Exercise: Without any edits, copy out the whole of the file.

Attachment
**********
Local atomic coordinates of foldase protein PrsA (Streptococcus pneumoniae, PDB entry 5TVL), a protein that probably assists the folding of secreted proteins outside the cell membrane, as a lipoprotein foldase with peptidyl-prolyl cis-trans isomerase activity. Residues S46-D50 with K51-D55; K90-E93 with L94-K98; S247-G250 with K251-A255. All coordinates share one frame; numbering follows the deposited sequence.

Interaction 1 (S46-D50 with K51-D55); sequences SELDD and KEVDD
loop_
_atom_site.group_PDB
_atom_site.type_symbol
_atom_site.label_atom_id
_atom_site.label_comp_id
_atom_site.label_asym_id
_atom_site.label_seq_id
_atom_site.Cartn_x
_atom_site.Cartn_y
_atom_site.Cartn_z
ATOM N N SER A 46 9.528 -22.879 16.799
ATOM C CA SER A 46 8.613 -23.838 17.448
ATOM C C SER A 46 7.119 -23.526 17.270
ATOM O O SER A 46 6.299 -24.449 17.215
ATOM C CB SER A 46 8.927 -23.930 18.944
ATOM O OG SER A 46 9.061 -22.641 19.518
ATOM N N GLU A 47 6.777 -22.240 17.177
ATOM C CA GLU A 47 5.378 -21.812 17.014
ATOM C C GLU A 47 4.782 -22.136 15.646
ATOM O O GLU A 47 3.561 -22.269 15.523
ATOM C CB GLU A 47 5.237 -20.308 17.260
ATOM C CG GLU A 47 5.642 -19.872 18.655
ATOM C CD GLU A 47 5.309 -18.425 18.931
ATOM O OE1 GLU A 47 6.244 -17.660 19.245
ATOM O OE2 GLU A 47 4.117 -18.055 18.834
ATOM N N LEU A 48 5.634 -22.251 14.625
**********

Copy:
Local atomic coordinates of foldase protein PrsA (Streptococcus pneumoniae, PDB entry 5TVL), a protein that probably assists the folding of secreted proteins outside the cell membrane, as a lipoprotein foldase with peptidyl-prolyl cis-trans isomerase activity. Residues S46-D50 with K51-D55; K90-E93 with L94-K98; S247-G250 with K251-A255. All coordinates share one frame; numbering follows the deposited sequence.

Interaction 1 (S46-D50 with K51-D55); sequences SELDD and KEVDD
loop_
_atom_site.group_PDB
_atom_site.type_symbol
_atom_site.label_atom_id
_atom_site.label_comp_id
_atom_site.label_asym_id
_atom_site.label_seq_id
_atom_site.Cartn_x
_atom_site.Cartn_y
_atom_site.Cartn_z
ATOM N N SER A 46 9.528 -22.879 16.799
ATOM C CA SER A 46 8.613 -23.838 17.448
ATOM C C SER A 46 7.119 -23.526 17.270
ATOM O O SER A 46 6.299 -24.449 17.215
ATOM C CB SER A 46 8.927 -23.930 18.944
ATOM O OG SER A 46 9.061 -22.641 19.518
ATOM N N GLU A 47 6.777 -22.240 17.177
ATOM C CA GLU A 47 5.378 -21.812 17.014
ATOM C C GLU A 47 4.782 -22.136 15.646
ATOM O O GLU A 47 3.561 -22.269 15.523
ATOM C CB GLU A 47 5.237 -20.308 17.260
ATOM C CG GLU A 47 5.642 -19.872 18.655
ATOM C CD GLU A 47 5.309 -18.425 18.931
ATOM O OE1 GLU A 47 6.244 -17.660 19.245
ATOM O OE2 GLU A 47 4.117 -18.055 18.834
ATOM N N LEU A 48 5.634 -22.251 14.625